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The History          
   

The roots of Cape Town Child Welfare were laid down in 1908, with the establishment of The Society for the Protection of Child Life, and the opening of the first emergency home for children.

The Society set out to place child care squarely in the public eye, playing an active role in the promulgation of the Children's Protection Act of 1913, and advocating for the establishment of specialised training courses for social workers.

Soon, children’s homes, hostels, clinics and “places of safety”, as well as special nursery schools and crèches began to appear across Cape Town.

In 1978, The Society for the Protection of Child Life became known as "Child Welfare Society Cape Town". Branches of the Society began to operate crèches in poorer, non-white communities such as Manenberg, Heathfield and Hanover Park. The Khanyisa Pre-school opened in Guguletu, and the first shelter for street children, The Homestead, opened its doors in 1982.

1986 proved a truly watershed year, with the introduction of a comprehensive child welfare service to non-white communities, and the development of an effective practice model for child abuse.

By the early 90’s, Cape Town Child Welfare had begun to take a holistic, proactive approach to child care. With the spotlight now on the poor communities (where child abuse was more rife), a new department was set up, devoted solely to community development and to improving the conditions and culture in which children found themselves.

While the focus remained on children in the 0-12 age group, Cape Town Child Welfare branched into providing training, guidance and similar support to older children, with “Educare” centres - initiated, managed and staffed by community members – established in many of Cape Town’s informal settlements. In addition, decentralised offices were set up – in close proximity to the communities they served, and with greater emphasis on the employment of non-professionals.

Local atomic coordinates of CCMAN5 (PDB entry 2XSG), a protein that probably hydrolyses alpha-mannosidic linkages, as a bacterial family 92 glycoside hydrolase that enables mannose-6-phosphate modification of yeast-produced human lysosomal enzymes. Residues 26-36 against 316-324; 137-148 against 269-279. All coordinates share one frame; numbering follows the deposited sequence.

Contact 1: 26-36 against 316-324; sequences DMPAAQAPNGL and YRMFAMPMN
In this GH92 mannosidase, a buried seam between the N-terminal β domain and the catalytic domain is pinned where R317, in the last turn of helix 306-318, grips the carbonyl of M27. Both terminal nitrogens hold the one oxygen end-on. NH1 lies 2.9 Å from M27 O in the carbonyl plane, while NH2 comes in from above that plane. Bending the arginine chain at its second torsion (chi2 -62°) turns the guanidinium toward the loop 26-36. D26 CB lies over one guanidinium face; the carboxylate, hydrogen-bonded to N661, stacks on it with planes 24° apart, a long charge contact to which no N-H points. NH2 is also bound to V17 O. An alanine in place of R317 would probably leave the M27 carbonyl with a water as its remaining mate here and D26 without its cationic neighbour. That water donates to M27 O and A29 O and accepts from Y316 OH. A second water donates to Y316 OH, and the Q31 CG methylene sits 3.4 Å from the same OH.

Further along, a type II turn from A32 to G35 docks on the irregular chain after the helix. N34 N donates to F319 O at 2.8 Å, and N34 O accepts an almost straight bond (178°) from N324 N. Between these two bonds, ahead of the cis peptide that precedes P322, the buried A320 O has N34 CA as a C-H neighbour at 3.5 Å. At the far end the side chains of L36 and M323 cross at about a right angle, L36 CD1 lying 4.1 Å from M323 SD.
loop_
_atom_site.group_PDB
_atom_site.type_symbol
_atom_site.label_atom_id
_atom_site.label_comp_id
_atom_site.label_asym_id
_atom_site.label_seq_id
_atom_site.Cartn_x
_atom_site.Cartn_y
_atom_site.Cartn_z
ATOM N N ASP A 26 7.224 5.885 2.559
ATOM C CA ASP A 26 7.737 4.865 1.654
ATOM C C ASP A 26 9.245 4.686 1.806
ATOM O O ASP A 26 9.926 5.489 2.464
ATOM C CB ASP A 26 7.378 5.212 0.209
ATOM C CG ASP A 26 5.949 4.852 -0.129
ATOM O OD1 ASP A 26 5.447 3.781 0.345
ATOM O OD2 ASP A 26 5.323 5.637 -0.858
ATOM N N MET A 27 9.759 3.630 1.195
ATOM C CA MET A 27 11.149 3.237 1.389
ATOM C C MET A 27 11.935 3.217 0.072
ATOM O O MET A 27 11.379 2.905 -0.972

By the mid-90’s, Cape Town Child Welfare projects were providing pre-school care and education to some 1 200 children, and development work (undertaken in the largely informal communities of Philippi, Khayelitsha, Lotus River and Hout Bay) was reaching over 5 000 people annually.

In order to cope with the growing need for emergency care for children in crisis, Cape Town Child Welfare began to get more lay people involved and enlist the help of the community. Over the last 15 years, the organisation has built up a network of community emergency homes in all areas, with up to six children able to be accommodated safely in one household. It also established Isolobantwana ("Eye on the Children") a unique Child Protection Programme run by community-based volunteers. In 2004, Cape Town Child Welfare completed its evolution from a purely specialised child welfare organisation to a social development body. Adopting Thembalabantwana (Hope for our Children) as its business model, the organisation established six “hot spot” community-based centres, with the overall aim of addressing the complex needs of South African society – HIV/Aids, poverty, unemployment, and others.

Two years later, Cape Town Child welfare introduced the HELPKIDS Hotline for children in crisis. The helpline operates 24 hours a day, seven days a week, 365 days a year, and means that whatever the time or place, children at risk have a platform to seek the help they need.

 

 Who we are

Vision & Mission

Governance

Areas of Operation

Annual Report